Now that this is our next step, I am surprised to find myself resisting. I don’t want things to change. The interminable attachment to and from my kids is suddenly not so interminable. There is an expiration date. I realize, too late of course, how much I treasure and adore this cocoon of family life we have. Dinner and bath and bedtime every night, the same. Being at home all together. Being needed. Being required to give an additional eight hugs, or nine kisses, or another glass of water, or another story every night. What I thought was frustrating and never-ending is, in fact, glorious and fleeting.

For now, I’m holding on to “not yet”.

This post was a part of JustWrite, an exercise in free writing your ordinary and extraordinary moments. Click here to read more, or join in.

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Clouds In My Pocket

A few weekends ago, I took the kids up to visit my parents. It was a difficult five-hour drive. My little girl was unusually crabby and cried the whole time. She usually just hangs out and looks at books and sings. She cried because she missed seeing the police. She cried because she couldn’t see cows. I pointed out the window and said, “Look, horses!” She said she didn’t want to. Then she cried for 30 minutes because she missed seeing the horses. In the midst of her crying and O’s normal barrage of questions, my irritation growing, I looked out my window. In an instant, the irritation was gone. The sky was spectacular. It wasn’t quite a sunset, yet. The sun was veiled behind a patchwork of clouds, like little dabs of a paintbrush dotted across the sky. You could see the exact, perfect sphere of the sun burning behind the cloud curtain. The sky in Texas is so big and seems to go on forever and looking into its infinite vastness is somehow comforting and unsettling at the same time. I was thinking about how beautiful it was, and how miserable my kids were and wondering about how two things could exist at the same time. Then baby girl stopped crying and said, “Look mama! Look at the cwouds!” O said, “I need to take a picture!” He got out his camera his Auntie Em got him for Christmas and started snapping and angling his camera this way and that. My little one said, “But it’s not pink, mama, or orange. Just blue!” And O said, “I want to put those clouds in my pocket”.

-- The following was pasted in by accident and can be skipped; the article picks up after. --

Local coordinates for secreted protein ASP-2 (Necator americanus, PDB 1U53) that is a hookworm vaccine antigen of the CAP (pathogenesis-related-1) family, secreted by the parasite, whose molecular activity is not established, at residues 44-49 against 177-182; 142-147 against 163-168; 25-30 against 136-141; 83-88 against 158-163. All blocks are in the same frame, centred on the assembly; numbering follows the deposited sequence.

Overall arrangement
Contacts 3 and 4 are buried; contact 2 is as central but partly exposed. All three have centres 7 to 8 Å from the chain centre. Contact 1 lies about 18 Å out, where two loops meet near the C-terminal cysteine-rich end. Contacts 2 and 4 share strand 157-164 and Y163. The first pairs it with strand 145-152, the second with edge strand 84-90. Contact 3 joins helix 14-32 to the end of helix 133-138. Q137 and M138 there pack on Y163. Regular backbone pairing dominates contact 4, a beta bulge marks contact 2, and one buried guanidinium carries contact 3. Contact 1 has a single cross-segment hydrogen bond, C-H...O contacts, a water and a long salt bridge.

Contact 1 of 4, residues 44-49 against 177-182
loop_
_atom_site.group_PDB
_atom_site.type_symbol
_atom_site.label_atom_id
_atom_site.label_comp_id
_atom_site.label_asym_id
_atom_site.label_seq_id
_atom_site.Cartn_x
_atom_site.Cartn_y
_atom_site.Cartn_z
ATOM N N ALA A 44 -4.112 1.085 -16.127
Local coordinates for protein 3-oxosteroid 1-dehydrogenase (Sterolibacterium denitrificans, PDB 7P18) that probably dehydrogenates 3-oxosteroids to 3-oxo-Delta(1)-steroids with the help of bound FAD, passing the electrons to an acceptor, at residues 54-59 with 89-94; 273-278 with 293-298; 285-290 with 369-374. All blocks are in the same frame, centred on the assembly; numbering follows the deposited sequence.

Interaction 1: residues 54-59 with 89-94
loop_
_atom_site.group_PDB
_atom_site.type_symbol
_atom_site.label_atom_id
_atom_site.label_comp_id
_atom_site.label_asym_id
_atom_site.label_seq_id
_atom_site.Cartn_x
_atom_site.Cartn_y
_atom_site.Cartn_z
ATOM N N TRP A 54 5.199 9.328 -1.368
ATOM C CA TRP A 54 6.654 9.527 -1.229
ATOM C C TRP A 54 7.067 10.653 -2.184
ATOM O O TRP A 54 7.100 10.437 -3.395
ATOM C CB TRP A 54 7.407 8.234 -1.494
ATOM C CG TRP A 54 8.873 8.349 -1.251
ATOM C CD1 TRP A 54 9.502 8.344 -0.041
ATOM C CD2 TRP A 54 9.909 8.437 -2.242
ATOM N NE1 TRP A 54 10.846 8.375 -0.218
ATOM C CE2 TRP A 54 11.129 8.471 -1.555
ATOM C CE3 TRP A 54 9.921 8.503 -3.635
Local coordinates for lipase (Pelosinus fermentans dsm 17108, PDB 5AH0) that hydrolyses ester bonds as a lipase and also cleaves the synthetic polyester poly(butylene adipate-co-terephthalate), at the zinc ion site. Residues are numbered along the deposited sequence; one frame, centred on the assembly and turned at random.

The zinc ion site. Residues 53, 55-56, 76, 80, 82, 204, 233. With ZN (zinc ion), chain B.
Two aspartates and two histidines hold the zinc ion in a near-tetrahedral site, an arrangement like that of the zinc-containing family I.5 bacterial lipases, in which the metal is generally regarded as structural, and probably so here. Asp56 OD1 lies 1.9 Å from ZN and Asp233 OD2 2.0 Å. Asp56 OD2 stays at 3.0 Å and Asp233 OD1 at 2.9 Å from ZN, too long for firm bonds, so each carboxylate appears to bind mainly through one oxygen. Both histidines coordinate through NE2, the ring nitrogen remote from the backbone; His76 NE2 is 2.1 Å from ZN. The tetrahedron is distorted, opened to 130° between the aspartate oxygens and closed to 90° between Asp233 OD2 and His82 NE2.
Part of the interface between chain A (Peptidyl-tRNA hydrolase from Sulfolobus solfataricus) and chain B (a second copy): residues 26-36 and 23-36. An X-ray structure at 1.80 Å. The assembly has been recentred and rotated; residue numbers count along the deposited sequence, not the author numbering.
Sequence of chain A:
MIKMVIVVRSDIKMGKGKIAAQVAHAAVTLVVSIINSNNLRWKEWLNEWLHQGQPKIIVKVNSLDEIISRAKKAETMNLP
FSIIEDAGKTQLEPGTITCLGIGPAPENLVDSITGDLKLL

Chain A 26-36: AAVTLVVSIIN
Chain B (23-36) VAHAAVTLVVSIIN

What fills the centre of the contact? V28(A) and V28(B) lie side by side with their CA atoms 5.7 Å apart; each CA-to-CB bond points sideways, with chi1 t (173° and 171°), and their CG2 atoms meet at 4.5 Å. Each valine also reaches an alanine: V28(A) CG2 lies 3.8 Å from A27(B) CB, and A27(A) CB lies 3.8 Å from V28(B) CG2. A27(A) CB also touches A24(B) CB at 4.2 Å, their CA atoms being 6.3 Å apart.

We spent the next ten minutes trying to speed up or slow down to capture the perfect shot for him. Baby girl continued to giggle gleefully and point at the sky. As we rounded the curve into our home stretch, the clouds took their bow and began to slide away and the sun began its business of setting. And the sky exploded into color- fuchsia and orange and gold mingling into a swirly rose gold fire. I couldn’t stop looking at it, this majestic showing-off.

Looking at my kids’ faces in the rearview mirror, I felt that familiar glow of peace and joy and pain that marks these kind of moments- that it’s-so-beautiful-it-hurts kind of feeling. I was quiet and still, almost holding my breath so as not to disturb these creatures in the wild. One false move and the moment would slip away.